TSA at Orlando airport and DS's autism

Discussion in 'disABILITIES!' started by connie254, Nov 27, 2017.

  1. connie254

    connie254 Disney fanatic

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    I'm taking the advice of contacting TSA beforehand. There are way too many people who are scared of dogs for them to make my son go through this. He has been patted down before and doesn't have a problem with that.
     
  2. Tinknalli

    Tinknalli DIS Veteran

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    They use the dogs at high traffic times to make the process quicker. When the dog is in use you do not have to remove shoes etc and the lines at scanners move more quickly. You can expect to see this often at MCO with their huge security waits. I would assume you can ask for alternate screening which will be more thorough. I would expect a longer wait for alternate screening.
     
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  4. connie254

    connie254 Disney fanatic

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    I contacted TSA about the issue. I gave them our upcoming flight information and was told to ask for the Passenger support specialist at the security checkpoint.
     
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  5. connie254

    connie254 Disney fanatic

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    It's not an issue anymore with my mother-she passed away 13 years ago. The vast majority of the time we visit my sister, we are outside anyway because of the kids playing. The dog is inside or on a leash outside and the person holding the leash has good control. The dog scares the younger cousins as well. I'm considering buying treats to give it to see if it will calm down around me and eventually my son.
     
  6. connie254

    connie254 Disney fanatic

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    I posted in the Resort area page about our one major issue on a bus with a dog. The dog had a "No petting service animal" sign on it, the person holding the leash let go of it and the dog went to my son wanting attention. Spooked my son a lot. The next day we were at the Orlando airport and the dogs were there at security. My son refused to go near that dog and I used the Passenger Support Specialist service, and we ended up going through the wheelchair line to avoid the dog.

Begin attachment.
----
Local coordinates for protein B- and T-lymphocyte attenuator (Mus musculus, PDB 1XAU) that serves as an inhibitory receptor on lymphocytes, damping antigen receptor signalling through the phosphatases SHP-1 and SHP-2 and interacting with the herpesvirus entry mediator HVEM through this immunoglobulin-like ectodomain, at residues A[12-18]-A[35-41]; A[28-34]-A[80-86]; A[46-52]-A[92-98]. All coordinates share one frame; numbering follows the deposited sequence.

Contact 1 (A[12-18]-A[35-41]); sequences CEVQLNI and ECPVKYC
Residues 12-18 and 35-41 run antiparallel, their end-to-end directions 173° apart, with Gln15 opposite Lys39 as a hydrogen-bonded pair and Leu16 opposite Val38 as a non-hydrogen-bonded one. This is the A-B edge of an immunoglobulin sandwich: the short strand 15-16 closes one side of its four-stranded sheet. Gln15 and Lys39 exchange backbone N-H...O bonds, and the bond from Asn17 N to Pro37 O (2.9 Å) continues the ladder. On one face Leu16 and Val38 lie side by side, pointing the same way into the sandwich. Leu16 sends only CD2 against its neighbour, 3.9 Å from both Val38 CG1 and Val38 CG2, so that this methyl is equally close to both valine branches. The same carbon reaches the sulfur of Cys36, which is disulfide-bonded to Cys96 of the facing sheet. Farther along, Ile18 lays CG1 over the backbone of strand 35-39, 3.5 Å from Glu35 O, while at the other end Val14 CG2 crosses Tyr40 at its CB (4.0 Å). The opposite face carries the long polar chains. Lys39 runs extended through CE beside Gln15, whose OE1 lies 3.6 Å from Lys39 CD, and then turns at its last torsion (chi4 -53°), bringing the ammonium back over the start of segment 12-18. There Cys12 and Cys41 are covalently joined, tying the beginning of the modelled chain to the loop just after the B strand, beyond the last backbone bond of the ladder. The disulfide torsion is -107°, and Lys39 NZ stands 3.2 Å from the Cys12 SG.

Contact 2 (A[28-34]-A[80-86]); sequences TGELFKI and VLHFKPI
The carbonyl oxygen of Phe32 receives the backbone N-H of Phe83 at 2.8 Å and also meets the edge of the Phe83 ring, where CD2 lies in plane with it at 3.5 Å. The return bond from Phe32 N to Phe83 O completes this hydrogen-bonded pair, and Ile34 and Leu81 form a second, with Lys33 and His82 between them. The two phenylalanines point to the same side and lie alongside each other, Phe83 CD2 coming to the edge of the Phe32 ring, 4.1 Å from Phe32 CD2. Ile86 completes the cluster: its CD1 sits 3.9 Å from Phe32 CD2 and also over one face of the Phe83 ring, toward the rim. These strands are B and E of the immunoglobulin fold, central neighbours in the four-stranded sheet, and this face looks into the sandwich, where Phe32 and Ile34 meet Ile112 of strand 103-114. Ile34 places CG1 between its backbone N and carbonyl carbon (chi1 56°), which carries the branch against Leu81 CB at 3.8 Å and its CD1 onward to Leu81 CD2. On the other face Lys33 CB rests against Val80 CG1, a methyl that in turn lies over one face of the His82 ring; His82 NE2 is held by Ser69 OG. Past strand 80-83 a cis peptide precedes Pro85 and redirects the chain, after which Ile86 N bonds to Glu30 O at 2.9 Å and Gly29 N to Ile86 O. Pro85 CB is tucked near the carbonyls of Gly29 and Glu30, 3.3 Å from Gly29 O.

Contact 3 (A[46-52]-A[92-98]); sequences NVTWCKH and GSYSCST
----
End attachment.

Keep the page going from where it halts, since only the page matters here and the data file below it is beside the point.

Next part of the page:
When the person responsible for the dog doesn't or won't have control of it and allows the dog beyond the space of the their party, that is when it shouldn't be my issue of getting my son "used" to dogs. It is their issue of being a responsible animal owner.
     
    Last edited: Mar 12, 2018
  7. cattywampus

    cattywampus DIS Veteran

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    Tinknalli is exactly right.

    As a frequent flier for work, more airports are using dogs in lieu of body scanners and shoe removal, et all. I see the same German shorthair pointer most mornings I fly out of my local airport. I will say the handler wants you to keep moving, unless the dog detects something so a brisk but not hurried pace is good.

    I welcome the dogs, as they really shorten the wait, but do see where someone could be fearful.

    I might suggest a visit to the airport just to watch the dog work (if this is feasible at your local airport). You might also contact your police department if they use dogs or, as others suggest, service dog trainers. If he could watch a true working dog for a good long time and see how well behaved and under control these dogs are and that they are not ill behaved pets, that might help. He doesn't even need to like them -- just see there is no danger and they only respond to their handler. They really don't want to interact with us.

    The unleashed "service dog" is an issue as is the entire non service dogs being put in a vest to pretend they are legit. Perhaps, that discussion can be had of real working dogs.

    A bit more delicate suggestion but you might want to be sure you are fully over your fear, as kids really key off parents and you may unconsciously be transmitting danger.